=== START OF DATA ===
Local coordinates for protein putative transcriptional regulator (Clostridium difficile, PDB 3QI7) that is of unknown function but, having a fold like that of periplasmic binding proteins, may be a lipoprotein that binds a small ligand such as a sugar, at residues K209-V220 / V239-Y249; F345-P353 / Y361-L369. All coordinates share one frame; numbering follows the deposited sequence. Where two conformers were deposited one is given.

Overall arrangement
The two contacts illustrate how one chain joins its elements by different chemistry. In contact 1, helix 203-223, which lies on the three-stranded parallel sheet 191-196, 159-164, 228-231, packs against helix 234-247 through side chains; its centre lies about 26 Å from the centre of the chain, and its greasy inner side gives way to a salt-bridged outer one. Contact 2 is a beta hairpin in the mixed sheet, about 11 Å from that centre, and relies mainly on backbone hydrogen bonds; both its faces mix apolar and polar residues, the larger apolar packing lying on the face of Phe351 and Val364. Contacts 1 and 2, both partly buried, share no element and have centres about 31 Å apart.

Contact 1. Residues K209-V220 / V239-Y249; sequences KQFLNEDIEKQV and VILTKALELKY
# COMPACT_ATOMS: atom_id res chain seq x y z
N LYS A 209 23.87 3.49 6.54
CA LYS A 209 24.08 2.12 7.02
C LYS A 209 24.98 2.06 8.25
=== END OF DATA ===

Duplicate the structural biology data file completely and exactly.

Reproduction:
Local coordinates for protein putative transcriptional regulator (Clostridium difficile, PDB 3QI7) that is of unknown function but, having a fold like that of periplasmic binding proteins, may be a lipoprotein that binds a small ligand such as a sugar, at residues K209-V220 / V239-Y249; F345-P353 / Y361-L369. All coordinates share one frame; numbering follows the deposited sequence. Where two conformers were deposited one is given.

Overall arrangement
The two contacts illustrate how one chain joins its elements by different chemistry. In contact 1, helix 203-223, which lies on the three-stranded parallel sheet 191-196, 159-164, 228-231, packs against helix 234-247 through side chains; its centre lies about 26 Å from the centre of the chain, and its greasy inner side gives way to a salt-bridged outer one. Contact 2 is a beta hairpin in the mixed sheet, about 11 Å from that centre, and relies mainly on backbone hydrogen bonds; both its faces mix apolar and polar residues, the larger apolar packing lying on the face of Phe351 and Val364. Contacts 1 and 2, both partly buried, share no element and have centres about 31 Å apart.

Contact 1. Residues K209-V220 / V239-Y249; sequences KQFLNEDIEKQV and VILTKALELKY
# COMPACT_ATOMS: atom_id res chain seq x y z
N LYS A 209 23.87 3.49 6.54
CA LYS A 209 24.08 2.12 7.02
C LYS A 209 24.98 2.06 8.25